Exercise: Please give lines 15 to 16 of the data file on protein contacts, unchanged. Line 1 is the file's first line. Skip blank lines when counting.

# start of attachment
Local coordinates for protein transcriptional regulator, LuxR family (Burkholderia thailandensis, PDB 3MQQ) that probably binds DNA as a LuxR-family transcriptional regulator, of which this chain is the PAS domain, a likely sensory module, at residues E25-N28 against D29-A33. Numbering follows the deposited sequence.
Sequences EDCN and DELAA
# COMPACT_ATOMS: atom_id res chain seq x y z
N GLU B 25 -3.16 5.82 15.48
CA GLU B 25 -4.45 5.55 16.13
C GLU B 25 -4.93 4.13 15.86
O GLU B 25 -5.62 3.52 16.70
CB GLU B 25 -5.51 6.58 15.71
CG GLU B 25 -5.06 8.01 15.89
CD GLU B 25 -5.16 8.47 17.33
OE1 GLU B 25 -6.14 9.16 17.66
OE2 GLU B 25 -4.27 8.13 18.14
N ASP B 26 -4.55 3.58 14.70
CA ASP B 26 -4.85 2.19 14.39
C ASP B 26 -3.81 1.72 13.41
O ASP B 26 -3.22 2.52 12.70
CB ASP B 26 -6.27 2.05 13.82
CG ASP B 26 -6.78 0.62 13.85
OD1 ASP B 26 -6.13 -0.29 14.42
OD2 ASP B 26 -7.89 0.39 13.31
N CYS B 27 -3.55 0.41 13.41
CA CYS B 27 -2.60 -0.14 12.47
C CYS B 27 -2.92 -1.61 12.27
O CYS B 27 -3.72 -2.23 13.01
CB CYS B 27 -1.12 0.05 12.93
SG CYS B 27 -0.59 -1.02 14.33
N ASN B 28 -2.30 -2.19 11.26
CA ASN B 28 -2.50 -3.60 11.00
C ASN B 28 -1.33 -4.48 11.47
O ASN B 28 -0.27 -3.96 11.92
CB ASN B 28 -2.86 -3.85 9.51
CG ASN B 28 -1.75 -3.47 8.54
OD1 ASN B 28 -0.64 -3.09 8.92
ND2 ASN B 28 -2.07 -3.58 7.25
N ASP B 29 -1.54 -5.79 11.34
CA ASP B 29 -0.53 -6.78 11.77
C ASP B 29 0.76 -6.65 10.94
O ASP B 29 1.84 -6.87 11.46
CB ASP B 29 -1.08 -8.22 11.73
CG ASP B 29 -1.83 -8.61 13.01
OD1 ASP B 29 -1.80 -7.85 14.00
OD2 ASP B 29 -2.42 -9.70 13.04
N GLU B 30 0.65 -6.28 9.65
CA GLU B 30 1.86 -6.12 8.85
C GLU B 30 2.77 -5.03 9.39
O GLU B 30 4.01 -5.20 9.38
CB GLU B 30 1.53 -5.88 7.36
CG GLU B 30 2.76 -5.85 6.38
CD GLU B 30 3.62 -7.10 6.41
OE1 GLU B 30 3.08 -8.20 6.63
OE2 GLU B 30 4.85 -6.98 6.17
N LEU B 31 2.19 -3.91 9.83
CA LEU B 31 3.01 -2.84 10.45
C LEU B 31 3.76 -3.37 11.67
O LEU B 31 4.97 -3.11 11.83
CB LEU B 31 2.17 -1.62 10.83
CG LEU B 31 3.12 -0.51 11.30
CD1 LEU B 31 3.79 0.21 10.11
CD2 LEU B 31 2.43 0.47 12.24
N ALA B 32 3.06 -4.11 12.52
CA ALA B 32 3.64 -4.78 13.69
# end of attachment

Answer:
C ASP B 26 -3.81 1.72 13.41
O ASP B 26 -3.22 2.52 12.70